Deakin University

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Erognomic education on housework for women with upper limb repetitive strain injury (RSI): a conceptual representation of therapists' clinical reasoning

journal contribution
posted on 2018-01-01, 00:00 authored by T W C Cheung, L Clemson, K O' Loughlin, Russell ShuttleworthRussell Shuttleworth
BACKGROUND: Ergonomic education in housework that aims to facilitate behavior change is important for women with upper limb repetitive strain injury. Therapists usually conduct such programs based on implicit reasoning. Making this reasoning explicit is important in contributing to the profession's knowledge. AIM: To construct a conceptual representation of how occupational therapists make clinical decisions for such program. METHOD: Based on a constructivist-grounded theory methodology, data were collected through in-depth interviewing with 14 occupational therapists from a major hospital in Singapore. Interviews were audiotaped and transcribed. Data was analyzed with line by line, focused and axial coding with constant data comparison throughout data collection. RESULTS: Therapists made clinical decisions based on their perceptions of their clients' behavior change in three stages: (i) listen; (ii) try; and (iii) persevere, bearing significant similarities to the transtheoretical theory of change. The study also showed that therapists may not have considered the full range of meanings that their clients attach to housework when interacting with them, a gap that needs to be addressed. CONCLUSIONS: The present study indicates the importance of therapists' understanding of the meanings that their clients attach to housework. Further research needs to address how to achieve this in a time-pressured clinical environment. Implications for Rehabilitation This study used qualitative research to demonstrate the process of translating therapists' tacit knowledge into an explicit form. It elucidates the following major implications for practice when therapists conduct ergonomic education to facilitate behavior change in housework for female homemakers with upper limb RSI:The conceptual framework of clinical reasoning constructed from the results can be used to increase therapists' awareness of how they make clinical decisions during an intervention. This framework can also be used for training new therapists. It is important for therapists to actively listen to their clients. Active listening will enable the therapists to understand and consider the personal meanings that these women attach to housework in order to facilitate a behavior change. Client-therapist interactions to facilitate clients' willingness to change should become a major focus in such a program. Similar research should be conducted in other clinical areas to develop explicit clinical reasoning frameworks to facilitate learning of novice therapists and reflection of experienced therapists to address any gap in their clinical reasoning.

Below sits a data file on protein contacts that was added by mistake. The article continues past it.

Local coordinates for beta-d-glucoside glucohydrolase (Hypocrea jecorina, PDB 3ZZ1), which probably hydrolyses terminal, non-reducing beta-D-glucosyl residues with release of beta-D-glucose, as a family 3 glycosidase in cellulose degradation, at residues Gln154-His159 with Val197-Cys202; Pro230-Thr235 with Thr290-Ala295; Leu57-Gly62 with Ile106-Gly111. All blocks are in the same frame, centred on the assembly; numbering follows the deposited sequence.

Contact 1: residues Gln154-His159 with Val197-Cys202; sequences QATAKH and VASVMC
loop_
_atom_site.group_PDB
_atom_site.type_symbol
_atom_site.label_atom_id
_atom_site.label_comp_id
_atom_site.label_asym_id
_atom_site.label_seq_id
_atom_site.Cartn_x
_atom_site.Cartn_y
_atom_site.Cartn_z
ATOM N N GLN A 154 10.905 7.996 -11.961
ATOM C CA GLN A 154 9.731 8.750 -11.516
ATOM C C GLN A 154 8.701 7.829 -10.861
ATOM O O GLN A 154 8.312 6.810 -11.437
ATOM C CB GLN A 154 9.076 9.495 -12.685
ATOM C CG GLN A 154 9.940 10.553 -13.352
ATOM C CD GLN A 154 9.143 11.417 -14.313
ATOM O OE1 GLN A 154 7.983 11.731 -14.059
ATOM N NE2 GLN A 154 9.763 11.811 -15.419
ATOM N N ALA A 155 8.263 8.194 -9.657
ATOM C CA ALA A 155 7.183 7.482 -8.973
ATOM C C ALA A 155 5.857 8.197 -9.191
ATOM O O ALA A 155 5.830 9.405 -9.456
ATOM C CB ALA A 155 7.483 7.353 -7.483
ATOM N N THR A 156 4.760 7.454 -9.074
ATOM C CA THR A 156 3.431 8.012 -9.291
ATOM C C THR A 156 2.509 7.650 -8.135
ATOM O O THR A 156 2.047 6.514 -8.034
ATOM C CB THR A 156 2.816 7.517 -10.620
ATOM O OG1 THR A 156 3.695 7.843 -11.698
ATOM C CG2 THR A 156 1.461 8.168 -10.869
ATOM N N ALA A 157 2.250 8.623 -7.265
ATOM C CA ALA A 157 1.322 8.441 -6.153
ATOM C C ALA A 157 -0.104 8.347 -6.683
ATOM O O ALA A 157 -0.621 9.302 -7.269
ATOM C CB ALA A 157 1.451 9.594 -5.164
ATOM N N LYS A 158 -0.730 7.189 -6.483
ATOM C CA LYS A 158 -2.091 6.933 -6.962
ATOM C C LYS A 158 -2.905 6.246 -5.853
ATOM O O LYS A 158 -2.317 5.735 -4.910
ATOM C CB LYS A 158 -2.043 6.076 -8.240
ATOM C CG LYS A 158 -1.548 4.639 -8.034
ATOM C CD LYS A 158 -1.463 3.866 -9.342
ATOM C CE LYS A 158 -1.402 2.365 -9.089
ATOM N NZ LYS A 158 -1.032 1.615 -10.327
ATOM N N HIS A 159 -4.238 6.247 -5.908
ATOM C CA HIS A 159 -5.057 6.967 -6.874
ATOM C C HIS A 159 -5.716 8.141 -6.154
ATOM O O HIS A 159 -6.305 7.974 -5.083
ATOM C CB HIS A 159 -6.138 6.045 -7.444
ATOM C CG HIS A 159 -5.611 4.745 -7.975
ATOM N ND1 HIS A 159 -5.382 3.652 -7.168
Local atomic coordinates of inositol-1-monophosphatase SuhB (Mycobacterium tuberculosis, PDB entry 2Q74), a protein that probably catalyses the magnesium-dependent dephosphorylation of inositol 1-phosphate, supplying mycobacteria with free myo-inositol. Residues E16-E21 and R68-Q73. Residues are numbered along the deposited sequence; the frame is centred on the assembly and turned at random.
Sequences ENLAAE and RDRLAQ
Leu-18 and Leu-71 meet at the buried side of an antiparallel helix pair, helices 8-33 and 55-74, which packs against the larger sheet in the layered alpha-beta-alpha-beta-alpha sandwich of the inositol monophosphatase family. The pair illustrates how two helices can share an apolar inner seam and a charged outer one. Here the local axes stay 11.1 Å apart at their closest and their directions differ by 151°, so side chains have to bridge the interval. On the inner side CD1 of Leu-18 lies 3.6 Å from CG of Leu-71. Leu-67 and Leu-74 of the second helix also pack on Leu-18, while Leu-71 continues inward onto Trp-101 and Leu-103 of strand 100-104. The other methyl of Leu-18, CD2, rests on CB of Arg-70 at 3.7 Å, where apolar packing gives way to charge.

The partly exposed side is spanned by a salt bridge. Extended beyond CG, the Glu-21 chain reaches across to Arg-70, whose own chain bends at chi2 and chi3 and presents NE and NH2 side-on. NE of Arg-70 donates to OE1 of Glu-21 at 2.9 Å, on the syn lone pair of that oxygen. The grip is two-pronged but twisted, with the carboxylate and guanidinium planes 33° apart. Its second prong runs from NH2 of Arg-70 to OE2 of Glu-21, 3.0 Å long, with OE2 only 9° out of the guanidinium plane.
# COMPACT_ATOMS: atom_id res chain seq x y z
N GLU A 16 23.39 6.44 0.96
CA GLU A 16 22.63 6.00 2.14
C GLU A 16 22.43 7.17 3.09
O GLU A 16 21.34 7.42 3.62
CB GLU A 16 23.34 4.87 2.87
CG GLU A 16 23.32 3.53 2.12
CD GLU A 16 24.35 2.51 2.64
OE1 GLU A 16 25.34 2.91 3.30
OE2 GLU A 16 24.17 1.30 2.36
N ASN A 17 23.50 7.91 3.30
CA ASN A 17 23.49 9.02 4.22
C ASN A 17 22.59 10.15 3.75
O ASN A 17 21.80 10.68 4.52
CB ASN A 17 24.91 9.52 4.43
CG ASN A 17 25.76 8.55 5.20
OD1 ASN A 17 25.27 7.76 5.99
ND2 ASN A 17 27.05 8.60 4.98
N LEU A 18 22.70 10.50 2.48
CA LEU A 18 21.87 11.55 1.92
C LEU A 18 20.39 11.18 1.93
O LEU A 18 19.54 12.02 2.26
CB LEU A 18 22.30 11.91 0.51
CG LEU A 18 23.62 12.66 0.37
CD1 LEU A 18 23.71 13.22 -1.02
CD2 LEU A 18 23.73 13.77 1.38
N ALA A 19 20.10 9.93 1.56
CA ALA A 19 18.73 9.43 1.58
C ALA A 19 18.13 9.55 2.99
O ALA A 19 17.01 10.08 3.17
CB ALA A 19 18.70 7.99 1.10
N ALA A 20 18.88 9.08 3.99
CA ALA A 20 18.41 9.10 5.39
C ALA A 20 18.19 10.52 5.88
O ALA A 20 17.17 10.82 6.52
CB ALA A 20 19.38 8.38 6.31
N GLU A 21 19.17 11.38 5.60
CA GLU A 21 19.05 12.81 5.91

Disability and rehabilitation






3136 - 3146


Taylor & Francis


Abingdon, Eng.





Publication classification

C Journal article; C1 Refereed article in a scholarly journal

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